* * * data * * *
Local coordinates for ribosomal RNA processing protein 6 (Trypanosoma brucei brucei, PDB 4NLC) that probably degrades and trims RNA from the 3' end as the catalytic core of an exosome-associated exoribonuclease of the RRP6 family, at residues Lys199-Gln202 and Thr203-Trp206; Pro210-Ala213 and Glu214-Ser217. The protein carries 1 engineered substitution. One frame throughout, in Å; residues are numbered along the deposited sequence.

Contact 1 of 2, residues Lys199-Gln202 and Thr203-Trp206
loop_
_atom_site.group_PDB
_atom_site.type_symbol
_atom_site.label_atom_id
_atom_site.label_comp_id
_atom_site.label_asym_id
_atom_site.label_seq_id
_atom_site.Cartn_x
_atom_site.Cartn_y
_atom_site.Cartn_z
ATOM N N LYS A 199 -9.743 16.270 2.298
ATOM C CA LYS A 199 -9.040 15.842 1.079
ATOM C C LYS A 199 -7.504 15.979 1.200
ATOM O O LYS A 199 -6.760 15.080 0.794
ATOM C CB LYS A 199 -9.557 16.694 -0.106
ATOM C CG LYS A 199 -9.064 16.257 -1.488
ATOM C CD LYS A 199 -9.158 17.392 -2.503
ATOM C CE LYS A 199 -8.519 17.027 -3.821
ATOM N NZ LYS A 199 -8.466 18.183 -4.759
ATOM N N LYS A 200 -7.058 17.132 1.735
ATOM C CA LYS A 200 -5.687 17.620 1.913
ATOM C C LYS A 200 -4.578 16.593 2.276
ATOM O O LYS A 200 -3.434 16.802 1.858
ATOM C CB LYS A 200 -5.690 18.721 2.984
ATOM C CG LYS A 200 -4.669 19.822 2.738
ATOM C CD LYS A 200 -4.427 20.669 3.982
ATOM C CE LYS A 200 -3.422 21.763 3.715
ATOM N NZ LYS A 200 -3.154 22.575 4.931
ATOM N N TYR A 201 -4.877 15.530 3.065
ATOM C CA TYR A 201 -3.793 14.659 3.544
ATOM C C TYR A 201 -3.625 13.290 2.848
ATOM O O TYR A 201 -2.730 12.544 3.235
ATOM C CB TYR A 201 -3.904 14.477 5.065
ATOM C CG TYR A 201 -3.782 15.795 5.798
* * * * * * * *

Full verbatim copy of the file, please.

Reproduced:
Local coordinates for ribosomal RNA processing protein 6 (Trypanosoma brucei brucei, PDB 4NLC) that probably degrades and trims RNA from the 3' end as the catalytic core of an exosome-associated exoribonuclease of the RRP6 family, at residues Lys199-Gln202 and Thr203-Trp206; Pro210-Ala213 and Glu214-Ser217. The protein carries 1 engineered substitution. One frame throughout, in Å; residues are numbered along the deposited sequence.

Contact 1 of 2, residues Lys199-Gln202 and Thr203-Trp206
loop_
_atom_site.group_PDB
_atom_site.type_symbol
_atom_site.label_atom_id
_atom_site.label_comp_id
_atom_site.label_asym_id
_atom_site.label_seq_id
_atom_site.Cartn_x
_atom_site.Cartn_y
_atom_site.Cartn_z
ATOM N N LYS A 199 -9.743 16.270 2.298
ATOM C CA LYS A 199 -9.040 15.842 1.079
ATOM C C LYS A 199 -7.504 15.979 1.200
ATOM O O LYS A 199 -6.760 15.080 0.794
ATOM C CB LYS A 199 -9.557 16.694 -0.106
ATOM C CG LYS A 199 -9.064 16.257 -1.488
ATOM C CD LYS A 199 -9.158 17.392 -2.503
ATOM C CE LYS A 199 -8.519 17.027 -3.821
ATOM N NZ LYS A 199 -8.466 18.183 -4.759
ATOM N N LYS A 200 -7.058 17.132 1.735
ATOM C CA LYS A 200 -5.687 17.620 1.913
ATOM C C LYS A 200 -4.578 16.593 2.276
ATOM O O LYS A 200 -3.434 16.802 1.858
ATOM C CB LYS A 200 -5.690 18.721 2.984
ATOM C CG LYS A 200 -4.669 19.822 2.738
ATOM C CD LYS A 200 -4.427 20.669 3.982
ATOM C CE LYS A 200 -3.422 21.763 3.715
ATOM N NZ LYS A 200 -3.154 22.575 4.931
ATOM N N TYR A 201 -4.877 15.530 3.065
ATOM C CA TYR A 201 -3.793 14.659 3.544
ATOM C C TYR A 201 -3.625 13.290 2.848
ATOM O O TYR A 201 -2.730 12.544 3.235
ATOM C CB TYR A 201 -3.904 14.477 5.065
ATOM C CG TYR A 201 -3.782 15.795 5.798